Students Showcasing Creativity at Fault Line Film Festival

faultline-film-festival-2015Students who someday dream of seeing their work on the Hollywood big screen have the opportunity to display their creative talents at the seventh annual Fault Line Film Festival Nov. 9-11 at Southeast Missouri State University.

Southeast students as well as those from across Missouri and bordering states are expected to enter their films in this year’s competition.  An awards ceremony is planned for noon on Nov. 9 in the Donald C. Bedell Performance Hall at the River Campus, with a Gala event and film screening to follow at 7 p.m. Nov. 11 in Rose Theatre. The gala also features the awarding of door prizes and the presentation of the Cape Air Audience Choice Award.

“The festival is a showcase for the exceptional students we have at our University and throughout the region,” said Fred Jones, professor in the Department of Mass Media. “I think local audiences would be surprised at the quality of these student films.  There are so many talented filmmakers and actors here at Southeast, and throughout the Midwest.  It’s always a terrific event.

“The festival is open to any and all Southeast students … and we highly encourage other departments to get involved,” he added. “Every year we get at least one film made by a non-film major that has great success in the festival.”

Rhonda Weller-Stilson, associate dean and director of the Earl and Margie Holland School of Visual and Performing Arts, added, “The Fault Line Film Festival is an excellent example of an interdisciplinary event that provides experiential learning opportunities for all majors at Southeast and other universities. Students from multiple disciplines come together to direct, perform, design and produce 10-minute films.  We are providing an avenue for students to not only learn more about the art of filmmaking, but also to have an opportunity to collaborate with fellow students.”

The festival also is open to any university/college student from Missouri, Illinois, Kentucky, Tennessee, Iowa and Arkansas.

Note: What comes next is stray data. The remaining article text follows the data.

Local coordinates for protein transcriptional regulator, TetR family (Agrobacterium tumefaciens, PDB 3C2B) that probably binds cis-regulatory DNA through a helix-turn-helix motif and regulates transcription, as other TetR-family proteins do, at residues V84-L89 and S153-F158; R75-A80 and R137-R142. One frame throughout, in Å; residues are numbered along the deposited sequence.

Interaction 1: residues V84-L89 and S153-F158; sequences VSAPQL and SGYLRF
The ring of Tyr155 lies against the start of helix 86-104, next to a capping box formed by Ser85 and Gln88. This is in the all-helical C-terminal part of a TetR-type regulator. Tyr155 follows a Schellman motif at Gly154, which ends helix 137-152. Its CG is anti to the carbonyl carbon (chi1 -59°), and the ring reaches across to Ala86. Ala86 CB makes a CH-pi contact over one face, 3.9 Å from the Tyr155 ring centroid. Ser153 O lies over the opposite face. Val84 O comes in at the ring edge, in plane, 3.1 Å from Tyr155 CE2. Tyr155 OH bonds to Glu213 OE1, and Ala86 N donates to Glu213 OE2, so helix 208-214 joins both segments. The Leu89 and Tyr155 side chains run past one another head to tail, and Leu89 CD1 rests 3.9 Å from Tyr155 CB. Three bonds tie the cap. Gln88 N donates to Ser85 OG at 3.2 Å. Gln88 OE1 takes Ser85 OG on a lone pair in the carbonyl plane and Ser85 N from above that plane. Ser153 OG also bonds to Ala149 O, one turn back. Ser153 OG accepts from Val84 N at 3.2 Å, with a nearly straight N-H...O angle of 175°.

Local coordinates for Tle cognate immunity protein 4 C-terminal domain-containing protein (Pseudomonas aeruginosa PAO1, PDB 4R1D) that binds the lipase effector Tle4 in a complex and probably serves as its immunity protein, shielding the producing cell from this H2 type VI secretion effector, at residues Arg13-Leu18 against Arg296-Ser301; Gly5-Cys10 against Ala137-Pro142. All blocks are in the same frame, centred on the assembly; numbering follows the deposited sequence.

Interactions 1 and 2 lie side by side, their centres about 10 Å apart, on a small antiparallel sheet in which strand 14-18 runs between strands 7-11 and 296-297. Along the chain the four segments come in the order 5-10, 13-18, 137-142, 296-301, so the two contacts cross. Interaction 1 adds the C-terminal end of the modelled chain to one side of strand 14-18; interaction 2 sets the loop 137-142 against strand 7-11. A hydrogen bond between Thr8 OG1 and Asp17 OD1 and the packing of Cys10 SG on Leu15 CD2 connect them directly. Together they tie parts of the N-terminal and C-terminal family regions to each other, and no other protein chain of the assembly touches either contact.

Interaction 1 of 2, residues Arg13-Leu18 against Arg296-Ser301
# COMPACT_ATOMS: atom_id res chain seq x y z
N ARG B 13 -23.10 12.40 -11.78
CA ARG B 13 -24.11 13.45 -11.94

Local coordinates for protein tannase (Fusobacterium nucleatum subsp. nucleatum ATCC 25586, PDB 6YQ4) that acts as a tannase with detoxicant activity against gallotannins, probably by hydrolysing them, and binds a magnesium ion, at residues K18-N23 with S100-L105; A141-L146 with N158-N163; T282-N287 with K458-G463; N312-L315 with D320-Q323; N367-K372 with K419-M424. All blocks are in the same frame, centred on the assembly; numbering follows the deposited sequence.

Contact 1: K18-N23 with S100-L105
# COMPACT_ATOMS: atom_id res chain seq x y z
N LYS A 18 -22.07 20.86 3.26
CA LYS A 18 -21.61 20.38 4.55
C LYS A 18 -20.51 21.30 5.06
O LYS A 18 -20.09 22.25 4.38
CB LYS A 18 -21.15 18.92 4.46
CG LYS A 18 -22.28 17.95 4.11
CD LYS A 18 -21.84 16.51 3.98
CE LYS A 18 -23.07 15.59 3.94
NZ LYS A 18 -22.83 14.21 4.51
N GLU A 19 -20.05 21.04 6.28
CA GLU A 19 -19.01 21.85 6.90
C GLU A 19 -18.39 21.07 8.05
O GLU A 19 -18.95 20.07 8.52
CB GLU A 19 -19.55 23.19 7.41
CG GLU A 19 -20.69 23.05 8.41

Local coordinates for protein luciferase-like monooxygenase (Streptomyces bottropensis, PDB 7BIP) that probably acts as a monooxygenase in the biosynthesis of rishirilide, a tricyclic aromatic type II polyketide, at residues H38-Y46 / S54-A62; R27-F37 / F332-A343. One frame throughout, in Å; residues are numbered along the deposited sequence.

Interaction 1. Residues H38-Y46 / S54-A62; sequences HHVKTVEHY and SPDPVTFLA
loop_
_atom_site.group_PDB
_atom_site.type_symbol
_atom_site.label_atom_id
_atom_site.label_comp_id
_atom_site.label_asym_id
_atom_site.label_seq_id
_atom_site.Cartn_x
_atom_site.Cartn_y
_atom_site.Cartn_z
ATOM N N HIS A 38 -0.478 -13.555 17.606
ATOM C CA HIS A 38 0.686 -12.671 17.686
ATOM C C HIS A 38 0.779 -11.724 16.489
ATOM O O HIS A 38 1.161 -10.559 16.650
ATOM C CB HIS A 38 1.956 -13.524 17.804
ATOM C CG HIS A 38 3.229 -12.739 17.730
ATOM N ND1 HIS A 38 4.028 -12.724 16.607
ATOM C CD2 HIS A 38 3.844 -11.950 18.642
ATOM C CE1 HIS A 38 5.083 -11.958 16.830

Student filmmakers line the stage during the Fault-Line Film Festival showing at the Rose Theater on Friday, November, 22, 2013.

Student filmmakers line the stage during the Fault-Line Film Festival showing at the Rose Theater on Friday, November, 22, 2013.

“We have received entries from each of those states in the past, and several of our award winners have come from outside of the state,” Jones said.  “Our plan is to slowly start expanding the festival to other states in the Midwest … and maybe one day we will be a national festival.”

Dr. Kenn Stilson, chair of The Conservatory of Theatre and Dance, said, “The festival is a fantastic collaboration between various disciplines, and we’re thrilled to be part of it every year. Most of our actors plan to go into both the theatre and film industries, and about half of our BFA Acting majors move to Los Angeles after graduation. The Fault Line Film Festival is an excellent opportunity for them to hone their skills in front of a camera. This also gives them the video footage they’ll need for the actor’s reel—an important part of their online portfolio.”

He calls the festival “a true collaboration. The film/TV students hold auditions for their films here at the River Campus, and many of our acting and musical theater majors play principal roles in their projects. We also encourage our actors to explore the idea of becoming filmmakers—directing and editing their own films. Conversely, many of the film/TV majors act in the films.”

Weller Stilson added, “Each year the quality has gone up. It’s amazing to see the growth of our students.  By having universities such as Lindenwood, Northwest Missouri State University and students from Arkansas and Tennessee participating, we are now a regional festival.  We have added professional film makers to the jury process.  It has had a very positive impact on the festival.”

Clips of award-winning film entries will be shown at the awards ceremony on Nov. 9, and a keynote presentation by Southeast alumna Laura Haug, project coordinator with Aligned Media in St. Louis, and Dillon Gemmill, a freelance producer, is planned for noon that day in the Donald C. Bedell Performance Hall.